German taxes continue to rise but supply bottlenecks drag on – government


Aerial view of a container terminal in the port of Hamburg, Germany, November 14, 2019. REUTERS / Fabian Bimmer / File Photo

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BERLIN, Dec.21 (Reuters) – German tax levies rose again in November, rising 15.4% year-on-year to € 54.9 billion, thanks to its recovery from the pandemic earlier this year, although the economic recovery has since slowed, according to the finance ministry’s monthly report.

The combined fiscal income of the central and regional government in Europe’s largest economy grew 10.2% in the first 11 months of the year, according to the report. Experts expect an increase of around 9% for the year as a whole.

Yet the recovery that drove up Germany’s tax revenues has weakened recently due to a fourth wave of COVID-19 and supply bottlenecks, according to the report.

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Supply chains that were shattered by the pandemic are struggling to recover, in part due to new epidemics and the resulting restrictions on public life that continue to impact production and transportation, said the Ministry. Maritime trade, for example, is continually disrupted by quarantine measures in certain ports.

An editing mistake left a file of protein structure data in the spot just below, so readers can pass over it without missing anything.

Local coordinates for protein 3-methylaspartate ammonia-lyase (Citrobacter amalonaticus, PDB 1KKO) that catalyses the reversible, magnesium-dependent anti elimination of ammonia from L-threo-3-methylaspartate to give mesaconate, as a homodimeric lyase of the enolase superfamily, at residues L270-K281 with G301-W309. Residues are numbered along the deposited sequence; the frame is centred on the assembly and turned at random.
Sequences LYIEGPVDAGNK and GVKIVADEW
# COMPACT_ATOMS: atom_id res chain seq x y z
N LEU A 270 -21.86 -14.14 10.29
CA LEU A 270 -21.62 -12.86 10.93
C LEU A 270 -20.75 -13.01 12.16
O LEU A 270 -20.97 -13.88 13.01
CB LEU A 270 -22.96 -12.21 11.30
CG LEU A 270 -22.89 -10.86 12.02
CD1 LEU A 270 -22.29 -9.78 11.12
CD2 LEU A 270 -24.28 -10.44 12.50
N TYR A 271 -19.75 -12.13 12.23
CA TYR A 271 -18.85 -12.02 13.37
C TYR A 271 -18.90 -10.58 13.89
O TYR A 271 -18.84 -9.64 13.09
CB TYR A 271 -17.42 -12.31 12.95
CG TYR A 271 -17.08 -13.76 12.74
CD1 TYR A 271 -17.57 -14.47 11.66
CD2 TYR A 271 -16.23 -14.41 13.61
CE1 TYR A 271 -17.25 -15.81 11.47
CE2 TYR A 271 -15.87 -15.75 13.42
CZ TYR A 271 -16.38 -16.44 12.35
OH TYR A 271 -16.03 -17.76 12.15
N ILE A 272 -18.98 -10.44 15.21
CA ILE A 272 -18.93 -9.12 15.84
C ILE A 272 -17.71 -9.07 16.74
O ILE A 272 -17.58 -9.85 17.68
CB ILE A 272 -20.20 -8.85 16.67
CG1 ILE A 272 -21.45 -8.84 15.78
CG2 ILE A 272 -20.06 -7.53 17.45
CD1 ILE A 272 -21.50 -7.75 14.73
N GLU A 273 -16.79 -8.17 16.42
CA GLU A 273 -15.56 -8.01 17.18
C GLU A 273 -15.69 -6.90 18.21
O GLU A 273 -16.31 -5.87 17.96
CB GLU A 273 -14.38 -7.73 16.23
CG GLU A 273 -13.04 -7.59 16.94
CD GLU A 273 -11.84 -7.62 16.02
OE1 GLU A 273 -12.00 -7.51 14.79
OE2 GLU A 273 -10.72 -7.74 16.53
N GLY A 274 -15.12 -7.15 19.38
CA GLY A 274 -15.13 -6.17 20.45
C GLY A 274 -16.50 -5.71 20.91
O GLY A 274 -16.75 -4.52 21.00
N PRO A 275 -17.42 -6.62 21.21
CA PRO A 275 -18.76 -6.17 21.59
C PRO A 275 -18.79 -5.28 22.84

“The supply difficulties are expected to last all winter and could weigh on both retail and industry,” the ministry said.

Inflation, currently at 5.2% – its highest rate in nearly 30 years – is expected to moderate slightly in the new year, he wrote.

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Reporting by Klaus Lauer and Rene Wagner Writing by Sarah Marsh, editing by William Maclean

Our Standards: Thomson Reuters Trust Principles.

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